Above - the common bulrush
Above - Chair in the middle of being re-rushed, showing the underlying structure.
(Click to see larger photo.)
RUSHES FOR SEATING - the background
Pictured left is the common bulrush,
Scirpus Lacustris commonly used in the UK and Europe for chair
seating. Materials used for this purpose vary from country to country, and the issue
can be confused because the generic term, 'rushes' is often used for completely
different seating materials! In the US, for example, rush seating is commonly done
with the leaves of the Cattail plant, but most American seat weavers refer to their
material as 'rush'.
The origins of rush seating are lost in the mists of ancient history.
the use of rushes goes back at least to the 4th millennium BC: there's evidence of
excavations at Ur in southern Iraq. In ancient Egypt, about 3,500 years ago,
seats of plaited reeds or rushes were used.
basket that the baby Moses was hidden
in was not made of rushes but probably of Papyrus antiquorum. Paintings of
confuse things even further by showing the great reed mace rather than the true
Evidence of rush seating turns up throughout history. The Vikings almost certainly used it,
and in mediaeval Italy simple rush-seated ladderback chairs were commonly used.
Strangely, considering that the best rushes grow in England, there's no direct evidence of
rush-seating in Britain before the 17th century, though it's quite likely it was used before
RUSH CHAIRS IN ART
During the middle ages in the Low Countries and Spain rush seats were used, as can be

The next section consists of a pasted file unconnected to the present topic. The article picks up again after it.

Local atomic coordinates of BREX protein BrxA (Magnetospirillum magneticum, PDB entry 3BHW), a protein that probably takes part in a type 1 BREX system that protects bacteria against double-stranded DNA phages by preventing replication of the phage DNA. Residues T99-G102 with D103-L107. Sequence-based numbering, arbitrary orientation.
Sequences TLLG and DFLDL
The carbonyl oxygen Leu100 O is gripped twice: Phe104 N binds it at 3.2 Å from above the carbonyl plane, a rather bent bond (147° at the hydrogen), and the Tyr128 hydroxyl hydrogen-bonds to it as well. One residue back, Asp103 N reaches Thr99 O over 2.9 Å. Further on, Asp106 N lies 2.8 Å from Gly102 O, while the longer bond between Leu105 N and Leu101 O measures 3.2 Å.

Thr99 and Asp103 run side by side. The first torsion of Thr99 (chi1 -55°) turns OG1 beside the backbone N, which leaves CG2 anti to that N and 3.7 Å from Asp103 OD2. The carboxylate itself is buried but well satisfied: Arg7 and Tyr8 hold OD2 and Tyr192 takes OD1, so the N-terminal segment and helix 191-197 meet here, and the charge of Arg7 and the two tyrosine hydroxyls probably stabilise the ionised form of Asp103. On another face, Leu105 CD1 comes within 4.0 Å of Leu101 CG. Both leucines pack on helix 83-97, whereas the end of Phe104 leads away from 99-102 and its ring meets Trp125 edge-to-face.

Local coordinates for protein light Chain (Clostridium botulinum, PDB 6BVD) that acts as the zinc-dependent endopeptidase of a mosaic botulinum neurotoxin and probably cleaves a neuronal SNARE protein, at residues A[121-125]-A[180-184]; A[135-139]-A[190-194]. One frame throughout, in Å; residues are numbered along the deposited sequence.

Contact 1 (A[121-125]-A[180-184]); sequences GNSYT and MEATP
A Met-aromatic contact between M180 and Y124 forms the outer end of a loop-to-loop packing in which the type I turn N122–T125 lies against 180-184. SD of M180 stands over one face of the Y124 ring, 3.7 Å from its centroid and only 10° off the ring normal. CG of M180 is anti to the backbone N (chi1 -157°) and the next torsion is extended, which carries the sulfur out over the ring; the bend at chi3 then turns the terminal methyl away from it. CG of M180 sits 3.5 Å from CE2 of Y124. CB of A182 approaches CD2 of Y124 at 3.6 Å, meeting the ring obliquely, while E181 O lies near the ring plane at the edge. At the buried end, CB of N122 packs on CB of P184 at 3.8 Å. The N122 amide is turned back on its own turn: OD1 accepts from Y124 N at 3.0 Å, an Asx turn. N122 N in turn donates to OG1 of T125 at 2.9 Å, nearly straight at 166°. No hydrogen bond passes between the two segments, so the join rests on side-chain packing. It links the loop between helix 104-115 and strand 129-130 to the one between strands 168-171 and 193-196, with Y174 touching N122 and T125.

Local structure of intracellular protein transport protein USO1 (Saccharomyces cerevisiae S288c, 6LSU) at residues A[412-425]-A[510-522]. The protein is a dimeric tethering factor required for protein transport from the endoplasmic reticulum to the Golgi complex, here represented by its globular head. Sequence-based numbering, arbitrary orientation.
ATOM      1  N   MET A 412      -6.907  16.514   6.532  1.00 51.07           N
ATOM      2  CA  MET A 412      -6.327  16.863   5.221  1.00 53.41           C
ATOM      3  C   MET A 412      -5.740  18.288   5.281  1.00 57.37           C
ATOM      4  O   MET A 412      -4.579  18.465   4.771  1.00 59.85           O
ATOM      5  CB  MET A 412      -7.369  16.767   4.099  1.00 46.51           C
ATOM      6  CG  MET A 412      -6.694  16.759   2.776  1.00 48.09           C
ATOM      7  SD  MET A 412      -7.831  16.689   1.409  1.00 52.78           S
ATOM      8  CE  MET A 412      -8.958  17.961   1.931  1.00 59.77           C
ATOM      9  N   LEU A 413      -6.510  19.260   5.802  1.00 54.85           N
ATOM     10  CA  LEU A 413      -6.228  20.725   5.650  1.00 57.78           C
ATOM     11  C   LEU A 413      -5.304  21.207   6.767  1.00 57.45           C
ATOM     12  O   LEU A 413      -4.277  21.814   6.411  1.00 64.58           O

seen in the painting by Nicolaes Verkuje (1673-1746) The Tea Party.
Various house inventories included rush seats: 1708, Robert Hilliard of Writtle, Essex had '5
chairs rush ones'; 1705, a blacksmith's house had 'an oval gateleg table and 6 rush chairs to
set around it'. Sheraton, the great furniture maker, described 'small painted chairs with rush
Above - Big low-seated rush chair with arms. (Click to see bigger photo.)
Above - 2 old church chairs seated in rush. Note the hymn book racks at the back.
(Click to see bigger photo.)
THE ARTS AND CRAFTS MOVEMENT
After about 1720 rush seats became unfashionable as upholstery gained prominence, but by
the middle of the next century William Morris (1834-1896), founder of the Arts & Crafts
Movement helped repopularise them. At this time there was a yearning amongst city folk for
a more rustic way of life and rush seats seemed to typify this daydream.
Above - Unusual Arts & Crafts Movement stool seated in natural rush. (Click for
HEALTH PROBLEMS AMONGST RUSH SEATERS
Rush seaters were known as 'bottomers' or 'matters' and they often suffered chest
problems, known as 'matter's chest' due to inhaling dust & mildew from badly stored
rushes. This danger is still amongst us, and it's always safer to strip off old chairs outside -
you never know what nasties are lurking inside the weave. We are also prone to other
physical side-effects, such as backache, sore fingers and various repetitive strain injuries
such as carpal tunnel syndrome - it's not a job for the faint-hearted!
SHAKESPEARE'S BOTTOM THE WEAVER
Perhaps Bottom (A Midsummer Night's Dream) was a 'bottomer' - a rush seater - rather
than a loom weaver as is commonly supposed?